Mobile Telephone Systems are widely used all over the world. The penetration of cellular phones into the marketplace has been incredibly fast and continues to grow. MTS is a Wide Area Network (WAN) in nature and it is meant to be able to supply coverage for wide areas with an assumed distance of a few thousand meters between the mobile unit and the base station [W. C. Y Lee, “Mobile Cellular Telecommunications Systems”, McGraw-Hill, N.Y., 1989]. In summary, the need for a circuit switched network for best support of voice, and the need to continuously listen for incoming calls, in addition to the assumption about the distance between the access point and the mobile device, do not allow the proposed power conservation scheme particularly not to totally shut of the client transceiver.
Accordingly, it is a primary object of the present invention to provide a power optimized request response communication method and protocol which allows a user to make tradeoffs between power and other scarce and expensive resources and functions (e.g. bandwidth, transmission range, latency, etc.).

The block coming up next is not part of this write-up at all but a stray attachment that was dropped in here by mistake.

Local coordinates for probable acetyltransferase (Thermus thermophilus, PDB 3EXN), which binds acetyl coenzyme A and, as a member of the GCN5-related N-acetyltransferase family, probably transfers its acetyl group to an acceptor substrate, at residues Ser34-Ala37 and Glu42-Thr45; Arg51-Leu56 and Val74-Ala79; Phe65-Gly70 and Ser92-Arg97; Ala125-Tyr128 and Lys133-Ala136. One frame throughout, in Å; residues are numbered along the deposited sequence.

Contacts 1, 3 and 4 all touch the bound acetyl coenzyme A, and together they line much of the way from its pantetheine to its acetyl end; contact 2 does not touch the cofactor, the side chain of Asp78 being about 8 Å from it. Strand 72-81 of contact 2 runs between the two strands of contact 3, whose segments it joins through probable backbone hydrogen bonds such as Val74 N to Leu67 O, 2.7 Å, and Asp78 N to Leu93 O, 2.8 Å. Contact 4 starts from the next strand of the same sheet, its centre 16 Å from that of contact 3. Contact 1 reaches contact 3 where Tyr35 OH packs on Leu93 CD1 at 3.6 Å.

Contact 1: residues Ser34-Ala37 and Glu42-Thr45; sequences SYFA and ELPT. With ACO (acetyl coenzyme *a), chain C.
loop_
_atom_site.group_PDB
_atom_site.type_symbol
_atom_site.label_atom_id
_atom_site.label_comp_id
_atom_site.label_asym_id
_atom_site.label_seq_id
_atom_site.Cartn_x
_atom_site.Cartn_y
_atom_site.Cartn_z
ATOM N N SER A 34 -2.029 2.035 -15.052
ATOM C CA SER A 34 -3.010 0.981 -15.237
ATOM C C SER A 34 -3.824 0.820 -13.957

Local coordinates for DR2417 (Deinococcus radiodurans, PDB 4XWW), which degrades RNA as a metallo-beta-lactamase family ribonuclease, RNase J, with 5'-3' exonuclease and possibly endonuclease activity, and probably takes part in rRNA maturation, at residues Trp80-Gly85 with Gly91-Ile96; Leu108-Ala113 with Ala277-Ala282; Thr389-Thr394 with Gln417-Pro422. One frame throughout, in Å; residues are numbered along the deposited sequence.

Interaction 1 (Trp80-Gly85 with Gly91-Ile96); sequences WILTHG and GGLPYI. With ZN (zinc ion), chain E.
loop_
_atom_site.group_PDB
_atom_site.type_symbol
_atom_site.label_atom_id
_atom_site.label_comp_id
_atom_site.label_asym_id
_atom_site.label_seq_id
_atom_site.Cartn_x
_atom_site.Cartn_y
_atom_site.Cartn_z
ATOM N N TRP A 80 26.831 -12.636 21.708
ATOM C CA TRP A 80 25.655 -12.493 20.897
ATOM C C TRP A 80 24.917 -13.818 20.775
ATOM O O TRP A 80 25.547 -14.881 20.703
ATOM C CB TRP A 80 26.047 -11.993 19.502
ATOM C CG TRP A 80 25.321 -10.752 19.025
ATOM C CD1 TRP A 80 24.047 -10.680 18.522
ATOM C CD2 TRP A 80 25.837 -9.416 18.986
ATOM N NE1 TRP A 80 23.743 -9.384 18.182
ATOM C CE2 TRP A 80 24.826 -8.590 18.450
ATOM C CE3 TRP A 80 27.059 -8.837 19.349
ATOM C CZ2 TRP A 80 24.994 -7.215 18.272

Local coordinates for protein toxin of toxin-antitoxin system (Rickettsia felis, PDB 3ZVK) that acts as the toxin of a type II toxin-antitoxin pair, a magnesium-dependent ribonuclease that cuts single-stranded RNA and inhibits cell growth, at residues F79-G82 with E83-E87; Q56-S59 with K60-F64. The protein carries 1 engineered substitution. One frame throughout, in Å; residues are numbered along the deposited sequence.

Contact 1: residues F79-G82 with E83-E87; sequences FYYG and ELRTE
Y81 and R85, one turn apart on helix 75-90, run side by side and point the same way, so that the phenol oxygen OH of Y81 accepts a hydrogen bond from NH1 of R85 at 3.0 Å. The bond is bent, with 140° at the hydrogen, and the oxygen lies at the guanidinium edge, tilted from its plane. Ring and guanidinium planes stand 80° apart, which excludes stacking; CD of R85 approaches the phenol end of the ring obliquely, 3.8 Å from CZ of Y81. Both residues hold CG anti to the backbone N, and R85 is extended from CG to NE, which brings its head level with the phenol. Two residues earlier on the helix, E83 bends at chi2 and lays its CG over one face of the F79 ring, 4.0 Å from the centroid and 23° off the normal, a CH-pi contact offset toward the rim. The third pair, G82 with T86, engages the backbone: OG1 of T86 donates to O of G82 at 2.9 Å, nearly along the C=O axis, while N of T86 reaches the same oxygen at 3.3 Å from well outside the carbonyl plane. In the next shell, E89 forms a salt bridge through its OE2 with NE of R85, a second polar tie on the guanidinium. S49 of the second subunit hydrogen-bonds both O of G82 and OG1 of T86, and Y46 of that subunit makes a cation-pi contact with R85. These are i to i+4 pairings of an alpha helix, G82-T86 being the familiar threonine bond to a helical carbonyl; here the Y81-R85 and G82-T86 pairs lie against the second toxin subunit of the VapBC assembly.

The present invention provides an asymmetric two-way request-response communication protocol in which the end user or client transceiver is an active participant in the power management scheme. No power is consumed until a user-initiated client request is made. At that time, the client activates its transceiver and attempts to connect to the server; if it succeeds, it requests information, receives its response, and disconnects again, totally shutting down the transceiver.
The server's transceiver always stays in a listening mode and waits for a client request. The protocol does not provide a direct method for the server to send unsolicited messages to the client. However, indirectly the server can set the client to send a request after a time-out period, if no other request is generated due to user interaction. This has the effect of an unsolicited message passing. This allows the application designer to control how often to update client information, thereby controlling the client's power consumption, since power consumption is related to communication intervals. If user customization is provided, a user can override the application settings, and set different time periods; thereby giving the user control over power consumption.